If you have combination skin you will have a greasy area around your forehead, nose and chin, but dry cheeks. This type is also prone to blackheads, particularly around your nose. The best way to deal with it, is to either use products designed for combination skin, or apply the correct products to the relevant area of your face – dry skin products to your cheeks and oil-free products to rest of your face.
Tip: for the best aftershave application, make sure your face and hands are moist before applying aftershave, but not dripping wet. This way you need less product and it will cover your face more evenly. Pour a few drops into your palm, rub your hands together briefly and massage into face.
Why should you use aftershave?
The best aftershave for men options will help soothe and repair irritated skin. Even if you don’t have an overly sensitive skin, it’s best to keep your skin moisturized. Without it, your skin will feel tight and might appear red for quite a while after shaving. An irritated skin can also lead to ingrown hairs and bumpiness.
If your skin remains irritated, it ages quicker. This includes uneven skin tone and sagging skin. Not a very sexy look. I would rather be in touch with my feminine side by finding the best aftershave for my skin type, than start looking old before my time.

Article by:www.manomics.com

 

 

Uncategorized

Welcome to the Family

bloom2.jpgWe would like to welcome Piitsburgh’s very own Bloom by Robyn Greer as the newest product in to the store.

Bloom was created to help the scalp produce hair, promoting circulation at the surface to grow healthy hair strands. The system contains three products, shampoo, conditioner and progesterone. This system is vegan and all natural.

SHAMPOO

The shampoo is a therapeutic cleansing shampoo that provides a clean state that works in harmony with hair’s natural growth cycle, stimulating the scalp and promoting circulation.

CONDITIONER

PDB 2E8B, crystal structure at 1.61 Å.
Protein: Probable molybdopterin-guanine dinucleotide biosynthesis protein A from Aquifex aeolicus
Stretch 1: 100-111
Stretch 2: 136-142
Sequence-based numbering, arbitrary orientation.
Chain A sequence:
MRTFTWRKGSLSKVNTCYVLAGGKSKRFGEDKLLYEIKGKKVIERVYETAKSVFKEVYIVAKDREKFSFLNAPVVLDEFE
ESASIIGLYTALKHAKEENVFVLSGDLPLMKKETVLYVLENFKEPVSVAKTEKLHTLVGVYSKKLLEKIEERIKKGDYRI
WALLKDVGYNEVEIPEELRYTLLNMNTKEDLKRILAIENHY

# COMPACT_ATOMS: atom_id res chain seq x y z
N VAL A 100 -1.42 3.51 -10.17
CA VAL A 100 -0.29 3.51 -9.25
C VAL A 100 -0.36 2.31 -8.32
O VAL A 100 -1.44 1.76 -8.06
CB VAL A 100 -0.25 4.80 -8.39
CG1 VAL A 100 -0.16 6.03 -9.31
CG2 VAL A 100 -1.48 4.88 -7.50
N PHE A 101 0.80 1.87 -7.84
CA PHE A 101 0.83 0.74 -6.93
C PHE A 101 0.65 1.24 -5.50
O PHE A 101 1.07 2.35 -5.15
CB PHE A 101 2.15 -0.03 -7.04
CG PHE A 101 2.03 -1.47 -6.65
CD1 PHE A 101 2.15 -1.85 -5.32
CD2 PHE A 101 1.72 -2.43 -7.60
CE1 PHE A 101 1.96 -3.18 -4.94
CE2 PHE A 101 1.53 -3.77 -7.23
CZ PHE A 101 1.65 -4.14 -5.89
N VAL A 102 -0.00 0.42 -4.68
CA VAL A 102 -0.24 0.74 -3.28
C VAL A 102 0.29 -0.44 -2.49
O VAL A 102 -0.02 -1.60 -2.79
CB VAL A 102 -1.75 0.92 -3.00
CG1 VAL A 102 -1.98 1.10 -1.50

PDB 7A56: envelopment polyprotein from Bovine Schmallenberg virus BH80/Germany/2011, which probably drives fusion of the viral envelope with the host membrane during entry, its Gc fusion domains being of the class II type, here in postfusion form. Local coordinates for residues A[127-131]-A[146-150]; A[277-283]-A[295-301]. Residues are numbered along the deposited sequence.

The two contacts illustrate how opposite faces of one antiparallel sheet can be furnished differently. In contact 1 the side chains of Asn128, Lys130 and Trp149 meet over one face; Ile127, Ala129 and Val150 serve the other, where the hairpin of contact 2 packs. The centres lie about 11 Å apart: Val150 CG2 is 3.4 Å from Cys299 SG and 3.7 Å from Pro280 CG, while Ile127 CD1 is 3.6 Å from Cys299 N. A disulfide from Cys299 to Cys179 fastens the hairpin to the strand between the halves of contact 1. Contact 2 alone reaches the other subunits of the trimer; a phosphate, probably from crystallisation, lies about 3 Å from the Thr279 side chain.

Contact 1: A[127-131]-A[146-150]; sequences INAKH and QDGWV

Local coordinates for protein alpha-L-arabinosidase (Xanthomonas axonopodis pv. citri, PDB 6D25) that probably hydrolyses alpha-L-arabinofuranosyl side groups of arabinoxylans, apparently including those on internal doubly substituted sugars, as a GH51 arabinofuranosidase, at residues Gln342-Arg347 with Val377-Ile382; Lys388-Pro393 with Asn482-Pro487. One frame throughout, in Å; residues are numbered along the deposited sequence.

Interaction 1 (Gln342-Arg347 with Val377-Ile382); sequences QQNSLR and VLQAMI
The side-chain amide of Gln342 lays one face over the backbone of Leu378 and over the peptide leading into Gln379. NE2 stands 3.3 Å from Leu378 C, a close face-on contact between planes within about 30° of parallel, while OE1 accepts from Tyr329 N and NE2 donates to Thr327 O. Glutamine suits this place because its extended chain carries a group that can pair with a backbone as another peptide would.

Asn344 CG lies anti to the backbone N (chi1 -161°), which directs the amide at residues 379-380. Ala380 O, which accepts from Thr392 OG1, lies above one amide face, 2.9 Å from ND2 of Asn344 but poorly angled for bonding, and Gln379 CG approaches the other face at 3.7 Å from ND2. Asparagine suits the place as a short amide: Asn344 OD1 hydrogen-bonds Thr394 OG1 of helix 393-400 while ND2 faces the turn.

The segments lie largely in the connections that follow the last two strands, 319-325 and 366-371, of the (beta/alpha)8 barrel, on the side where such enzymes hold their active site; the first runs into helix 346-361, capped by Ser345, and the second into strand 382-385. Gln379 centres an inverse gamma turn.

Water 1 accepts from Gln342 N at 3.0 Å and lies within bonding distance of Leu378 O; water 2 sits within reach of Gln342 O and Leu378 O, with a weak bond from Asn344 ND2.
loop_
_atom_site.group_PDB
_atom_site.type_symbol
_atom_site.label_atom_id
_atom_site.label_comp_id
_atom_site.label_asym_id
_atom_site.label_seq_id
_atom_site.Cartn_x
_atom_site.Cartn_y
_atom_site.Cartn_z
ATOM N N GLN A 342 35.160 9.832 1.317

Is a stimulating conditioner containing revitalizing and nourishing properties that add strength and body to all hair types.

PROGESTERONE

Is a hormonal treatment, promoting hair growth, strengthening and nourishing hair strands, and adding manageability to all hair types

The complete system is $60.00+tx.

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THE TRUTH ABOUT RELAXERS!!!!

Hairstyles For Naturally Straight Hair New Skirting the Ceiling Black Hair Shouldn t Be an Occupational

IN THE BEGINNING

His name was Garrett Augustus Morgan, and he was born the seventh of eleven children of former slaves.
He is best known for his invention of the automatic traffic signal and gas mask.
But it was around 1910 that he stumbled upon what would become his contribution to the hair care products industry and what would pave the way for several other entrepreneurs and manufacturers over the next hundred years.
While working in a sewing machine repair shop, attempting to invent a new lubricating liquid for the machine needle, it is widely believed that Morgan wiped his hands on a wool cloth, returned the next day, found the woolly texture of the cloth had “smoothed out”, and set out to find how the liquid chemical had changed the texture as it had. He experimented on an Airedale dog, known for their curly textured hair, and the effect was successfully duplicated.
Morgan then tried his lubricating liquid invention on himself, called it a “hair refining cream”, and thus patented the first chemical hair straighteners.
He founded a personal grooming products company which included hair dying ointments, curved-tooth pressing combs, shampoo, hair pressing gloss, and the one that started it all: the “G.A. Morgan’s Hair Refiner Cream” (advertised to “Positively Straighten Hair in 15 Minutes”).

TO LYE OR NOT TO LYE

Sodium Hydroxide is the strongest type of principal chemical used in some chemical relaxers because it provides the most long lasting and dramatic effects.
However, this same sodium hydroxide is found in drain cleaners which well demonstrates the strength of this chemical.